||**|||~||~||~|Using Trapeze's Smart Mobile technology, network managers have the option to route different data through different channels. "You can essentially extend mobility on the existing infrastructure," says Vogt.

"It definitely distributes the right amount of intelligence on the network. You have choices in terms of how you want your traffic distributed, what traffic you want to come through the centralised switch, what traffic might be edge-switched for performance and scalability like voice and peer-to-peer applications.

"You have that flexibility and a real management suite that allows you to actively tune and monitor that network.

“So it's really not a new architecture for us, it's an extension of the architecture we have invested in over the last few years."

Bart Tilmans, marketing director, EMEA, Trapeze Networks, believes that the company's Ringmaster solution enables efficient network management. "If you talk to an IT manager, the last thing you want is to have multiple different management platforms for anything," he says. "Ideally you would like to have everything on one system."

As far as security is concerned, Vogt believes that wireless networks have now reached the point where it no longer gives IT managers sleepless nights. To demonstrate the point that wireless networks now have superior security features to fixed networks, he often tries to access potential customers' networks through a wired connection and claims a nine out of 10 success rate.

Security can also be managed better using Trapeze's management tools and adjusted to maximise network performance. "We don't centralise our encryption," says Vogt.

"The reason is that now you've lost all your data patterns to a centralised monitor. So we distributed encryption at the AP and it allows you to scale a much larger scale network.

“We're doing that same trick with the data path in terms of selective data path distribution for voice applications, for outdoor applications, so it allows you to scale the network. So we're replaying the same architecture with a new twist and an extension."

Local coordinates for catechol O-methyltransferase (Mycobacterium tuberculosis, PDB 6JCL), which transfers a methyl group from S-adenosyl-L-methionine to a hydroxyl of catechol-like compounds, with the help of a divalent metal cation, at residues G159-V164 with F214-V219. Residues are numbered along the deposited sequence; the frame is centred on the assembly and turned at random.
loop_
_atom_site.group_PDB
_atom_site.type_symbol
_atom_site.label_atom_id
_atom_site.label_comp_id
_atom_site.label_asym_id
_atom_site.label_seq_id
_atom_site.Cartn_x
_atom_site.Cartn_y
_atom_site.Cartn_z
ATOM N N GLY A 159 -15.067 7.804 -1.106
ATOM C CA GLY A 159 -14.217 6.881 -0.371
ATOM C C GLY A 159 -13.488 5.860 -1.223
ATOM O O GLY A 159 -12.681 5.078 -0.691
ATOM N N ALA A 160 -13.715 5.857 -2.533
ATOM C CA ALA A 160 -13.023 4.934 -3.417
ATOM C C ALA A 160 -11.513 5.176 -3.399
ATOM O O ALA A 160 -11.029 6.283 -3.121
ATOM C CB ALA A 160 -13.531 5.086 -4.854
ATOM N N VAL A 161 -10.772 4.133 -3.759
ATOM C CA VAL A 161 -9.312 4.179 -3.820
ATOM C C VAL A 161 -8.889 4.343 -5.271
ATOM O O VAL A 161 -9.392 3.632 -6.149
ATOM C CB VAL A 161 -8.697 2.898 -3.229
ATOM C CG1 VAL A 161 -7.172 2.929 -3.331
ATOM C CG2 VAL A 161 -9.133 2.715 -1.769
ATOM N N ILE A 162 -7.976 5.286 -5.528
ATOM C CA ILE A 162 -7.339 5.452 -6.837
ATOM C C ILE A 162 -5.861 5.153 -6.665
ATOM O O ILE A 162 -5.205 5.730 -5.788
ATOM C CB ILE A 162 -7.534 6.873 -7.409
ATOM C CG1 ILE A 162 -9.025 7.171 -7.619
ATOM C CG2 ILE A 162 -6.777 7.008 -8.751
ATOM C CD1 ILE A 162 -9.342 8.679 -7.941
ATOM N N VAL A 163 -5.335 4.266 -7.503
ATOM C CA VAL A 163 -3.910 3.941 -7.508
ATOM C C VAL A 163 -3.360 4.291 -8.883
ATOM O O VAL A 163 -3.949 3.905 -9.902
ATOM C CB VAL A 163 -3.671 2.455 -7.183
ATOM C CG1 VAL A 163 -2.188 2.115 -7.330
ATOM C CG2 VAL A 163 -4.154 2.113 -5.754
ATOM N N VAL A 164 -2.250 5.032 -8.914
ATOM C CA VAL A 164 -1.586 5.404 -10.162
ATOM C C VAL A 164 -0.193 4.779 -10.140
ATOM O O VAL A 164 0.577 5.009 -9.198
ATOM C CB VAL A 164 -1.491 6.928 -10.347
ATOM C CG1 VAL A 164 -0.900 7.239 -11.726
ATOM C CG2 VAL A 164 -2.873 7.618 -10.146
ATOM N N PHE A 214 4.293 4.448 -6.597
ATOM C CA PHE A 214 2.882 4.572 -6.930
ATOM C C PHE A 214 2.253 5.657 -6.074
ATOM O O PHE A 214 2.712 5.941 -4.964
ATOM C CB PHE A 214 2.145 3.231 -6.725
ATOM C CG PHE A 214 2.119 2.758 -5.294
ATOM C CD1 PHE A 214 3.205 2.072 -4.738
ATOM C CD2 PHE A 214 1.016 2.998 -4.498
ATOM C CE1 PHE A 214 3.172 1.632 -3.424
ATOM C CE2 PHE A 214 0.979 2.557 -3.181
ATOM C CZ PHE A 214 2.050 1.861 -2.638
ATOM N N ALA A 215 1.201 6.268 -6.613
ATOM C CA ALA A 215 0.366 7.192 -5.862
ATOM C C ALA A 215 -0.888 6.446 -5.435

On the other hand, sometimes it will be necessary to route traffic through a centralised monitor. "On a selective basis you can determine on a profile basis what clients you would like to be distributed versus centralised,” says Vogt.

“For example if you're worried about monitoring your guest traffic you could have that all centralised. You could leave peer connections for people that are internal users.

“Now you have a strong basis of control, security and management, but a means of distributing the data path level of functionality for performance reasons."

The solution marks a move away from fat APs to thin APs, where resources are used more efficiently and user traffic only travels through the parts of the networks it really needs to, based on the user profile.

Healthcare and education were early adopters of the technology, but Trapeze is seeing its technology adopted by an increasing number of verticals. "Hospitality is a new one that's evolving for us, retail is another sector that we're getting into," says Vogt. "If you end up with about 15 verticals it tells you that the market is becoming more mature and more generalised."